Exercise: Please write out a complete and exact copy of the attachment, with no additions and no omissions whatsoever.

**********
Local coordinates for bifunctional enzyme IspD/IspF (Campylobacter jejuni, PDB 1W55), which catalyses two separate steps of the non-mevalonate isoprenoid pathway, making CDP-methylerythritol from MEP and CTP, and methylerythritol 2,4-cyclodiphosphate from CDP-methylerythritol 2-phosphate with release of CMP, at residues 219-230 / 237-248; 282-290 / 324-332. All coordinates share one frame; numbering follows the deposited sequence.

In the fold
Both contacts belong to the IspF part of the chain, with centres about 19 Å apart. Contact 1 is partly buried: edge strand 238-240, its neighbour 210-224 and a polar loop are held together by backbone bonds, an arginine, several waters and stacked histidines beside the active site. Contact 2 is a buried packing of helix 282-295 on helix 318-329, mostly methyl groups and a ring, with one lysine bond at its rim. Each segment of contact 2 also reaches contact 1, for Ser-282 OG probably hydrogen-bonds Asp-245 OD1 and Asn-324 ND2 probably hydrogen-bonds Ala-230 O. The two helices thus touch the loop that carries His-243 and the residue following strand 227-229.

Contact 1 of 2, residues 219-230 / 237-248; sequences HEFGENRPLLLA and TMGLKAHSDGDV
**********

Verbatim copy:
Local coordinates for bifunctional enzyme IspD/IspF (Campylobacter jejuni, PDB 1W55), which catalyses two separate steps of the non-mevalonate isoprenoid pathway, making CDP-methylerythritol from MEP and CTP, and methylerythritol 2,4-cyclodiphosphate from CDP-methylerythritol 2-phosphate with release of CMP, at residues 219-230 / 237-248; 282-290 / 324-332. All coordinates share one frame; numbering follows the deposited sequence.

In the fold
Both contacts belong to the IspF part of the chain, with centres about 19 Å apart. Contact 1 is partly buried: edge strand 238-240, its neighbour 210-224 and a polar loop are held together by backbone bonds, an arginine, several waters and stacked histidines beside the active site. Contact 2 is a buried packing of helix 282-295 on helix 318-329, mostly methyl groups and a ring, with one lysine bond at its rim. Each segment of contact 2 also reaches contact 1, for Ser-282 OG probably hydrogen-bonds Asp-245 OD1 and Asn-324 ND2 probably hydrogen-bonds Ala-230 O. The two helices thus touch the loop that carries His-243 and the residue following strand 227-229.

Contact 1 of 2, residues 219-230 / 237-248; sequences HEFGENRPLLLA and TMGLKAHSDGDV